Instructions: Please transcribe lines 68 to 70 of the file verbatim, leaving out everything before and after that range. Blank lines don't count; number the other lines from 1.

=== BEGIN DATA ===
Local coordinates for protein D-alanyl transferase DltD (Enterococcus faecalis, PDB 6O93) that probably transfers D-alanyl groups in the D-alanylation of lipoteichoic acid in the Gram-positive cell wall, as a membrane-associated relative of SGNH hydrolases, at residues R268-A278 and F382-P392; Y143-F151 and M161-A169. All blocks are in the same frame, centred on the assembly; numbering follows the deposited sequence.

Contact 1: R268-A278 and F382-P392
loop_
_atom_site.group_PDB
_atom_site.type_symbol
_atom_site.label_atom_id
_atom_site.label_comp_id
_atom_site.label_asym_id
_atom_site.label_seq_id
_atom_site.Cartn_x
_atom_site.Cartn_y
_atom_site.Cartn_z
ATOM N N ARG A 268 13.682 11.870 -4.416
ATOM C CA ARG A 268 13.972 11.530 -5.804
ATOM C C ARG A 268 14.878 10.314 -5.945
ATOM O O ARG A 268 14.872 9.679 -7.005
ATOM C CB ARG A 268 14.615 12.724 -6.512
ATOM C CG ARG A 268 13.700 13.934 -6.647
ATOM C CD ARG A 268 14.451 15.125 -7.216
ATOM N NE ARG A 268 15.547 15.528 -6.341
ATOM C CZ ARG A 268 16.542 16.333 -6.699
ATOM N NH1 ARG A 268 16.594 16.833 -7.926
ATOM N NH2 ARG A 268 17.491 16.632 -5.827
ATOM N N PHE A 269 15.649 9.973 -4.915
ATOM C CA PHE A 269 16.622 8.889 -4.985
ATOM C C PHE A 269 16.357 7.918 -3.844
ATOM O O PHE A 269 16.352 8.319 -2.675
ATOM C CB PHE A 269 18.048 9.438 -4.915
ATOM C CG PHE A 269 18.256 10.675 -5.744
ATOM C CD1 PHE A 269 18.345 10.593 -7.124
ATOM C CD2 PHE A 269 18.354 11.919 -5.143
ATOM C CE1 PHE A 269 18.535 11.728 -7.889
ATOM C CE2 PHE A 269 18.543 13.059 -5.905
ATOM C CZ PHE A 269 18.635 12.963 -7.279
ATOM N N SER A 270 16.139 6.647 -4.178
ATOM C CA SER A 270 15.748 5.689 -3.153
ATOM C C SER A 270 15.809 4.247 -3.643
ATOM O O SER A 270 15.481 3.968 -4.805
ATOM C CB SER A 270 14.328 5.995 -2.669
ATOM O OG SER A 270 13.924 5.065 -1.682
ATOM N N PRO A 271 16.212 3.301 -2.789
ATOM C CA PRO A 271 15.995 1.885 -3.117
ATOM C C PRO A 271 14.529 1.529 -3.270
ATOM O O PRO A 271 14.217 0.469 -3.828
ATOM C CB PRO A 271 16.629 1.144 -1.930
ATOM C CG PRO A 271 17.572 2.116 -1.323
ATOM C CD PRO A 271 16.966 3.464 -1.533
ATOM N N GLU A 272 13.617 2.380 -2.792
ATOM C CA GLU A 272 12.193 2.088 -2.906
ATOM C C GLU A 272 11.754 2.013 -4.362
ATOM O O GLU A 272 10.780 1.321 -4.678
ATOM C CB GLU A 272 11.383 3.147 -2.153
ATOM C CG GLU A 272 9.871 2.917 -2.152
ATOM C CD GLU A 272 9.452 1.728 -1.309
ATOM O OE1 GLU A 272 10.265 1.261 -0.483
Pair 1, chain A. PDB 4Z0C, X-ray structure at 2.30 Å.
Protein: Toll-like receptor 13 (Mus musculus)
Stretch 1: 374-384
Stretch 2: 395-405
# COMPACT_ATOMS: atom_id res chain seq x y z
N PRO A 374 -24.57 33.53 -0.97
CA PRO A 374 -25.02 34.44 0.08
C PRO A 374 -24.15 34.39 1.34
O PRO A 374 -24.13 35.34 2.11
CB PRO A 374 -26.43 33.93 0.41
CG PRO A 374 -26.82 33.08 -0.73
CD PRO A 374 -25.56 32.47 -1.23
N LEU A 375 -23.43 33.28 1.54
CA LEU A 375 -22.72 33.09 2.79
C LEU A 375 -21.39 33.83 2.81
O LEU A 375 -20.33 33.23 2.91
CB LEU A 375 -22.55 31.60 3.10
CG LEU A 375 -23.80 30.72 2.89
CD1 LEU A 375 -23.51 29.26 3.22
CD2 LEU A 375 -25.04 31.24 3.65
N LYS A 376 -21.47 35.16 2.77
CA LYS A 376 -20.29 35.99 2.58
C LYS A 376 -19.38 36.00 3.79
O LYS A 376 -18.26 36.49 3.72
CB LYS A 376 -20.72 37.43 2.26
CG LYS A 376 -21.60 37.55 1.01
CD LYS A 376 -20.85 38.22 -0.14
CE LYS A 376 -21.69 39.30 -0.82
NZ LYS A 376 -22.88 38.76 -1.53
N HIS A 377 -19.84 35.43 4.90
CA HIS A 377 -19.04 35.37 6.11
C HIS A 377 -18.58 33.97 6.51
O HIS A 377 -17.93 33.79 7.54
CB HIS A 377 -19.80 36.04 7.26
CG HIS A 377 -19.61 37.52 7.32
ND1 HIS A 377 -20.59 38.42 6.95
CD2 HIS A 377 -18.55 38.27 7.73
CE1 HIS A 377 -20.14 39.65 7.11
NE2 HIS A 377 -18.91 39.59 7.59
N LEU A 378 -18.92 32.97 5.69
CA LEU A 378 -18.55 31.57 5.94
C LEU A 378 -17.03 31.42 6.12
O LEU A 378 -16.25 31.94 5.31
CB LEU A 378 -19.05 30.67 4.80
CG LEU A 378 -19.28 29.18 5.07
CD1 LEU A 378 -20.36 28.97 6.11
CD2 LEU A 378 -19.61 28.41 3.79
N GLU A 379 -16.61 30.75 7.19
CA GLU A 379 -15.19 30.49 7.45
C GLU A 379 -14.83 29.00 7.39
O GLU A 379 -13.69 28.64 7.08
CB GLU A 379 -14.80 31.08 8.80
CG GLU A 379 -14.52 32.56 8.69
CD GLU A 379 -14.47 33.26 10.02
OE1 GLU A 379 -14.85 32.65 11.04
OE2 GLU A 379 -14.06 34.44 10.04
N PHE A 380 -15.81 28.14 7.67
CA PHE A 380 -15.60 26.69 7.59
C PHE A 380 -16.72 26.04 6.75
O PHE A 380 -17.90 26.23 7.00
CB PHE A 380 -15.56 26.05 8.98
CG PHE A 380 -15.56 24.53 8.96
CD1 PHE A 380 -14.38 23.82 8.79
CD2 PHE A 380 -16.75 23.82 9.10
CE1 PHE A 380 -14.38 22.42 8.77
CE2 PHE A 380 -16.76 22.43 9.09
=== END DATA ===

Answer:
N LEU A 375 -23.43 33.28 1.54
CA LEU A 375 -22.72 33.09 2.79
C LEU A 375 -21.39 33.83 2.81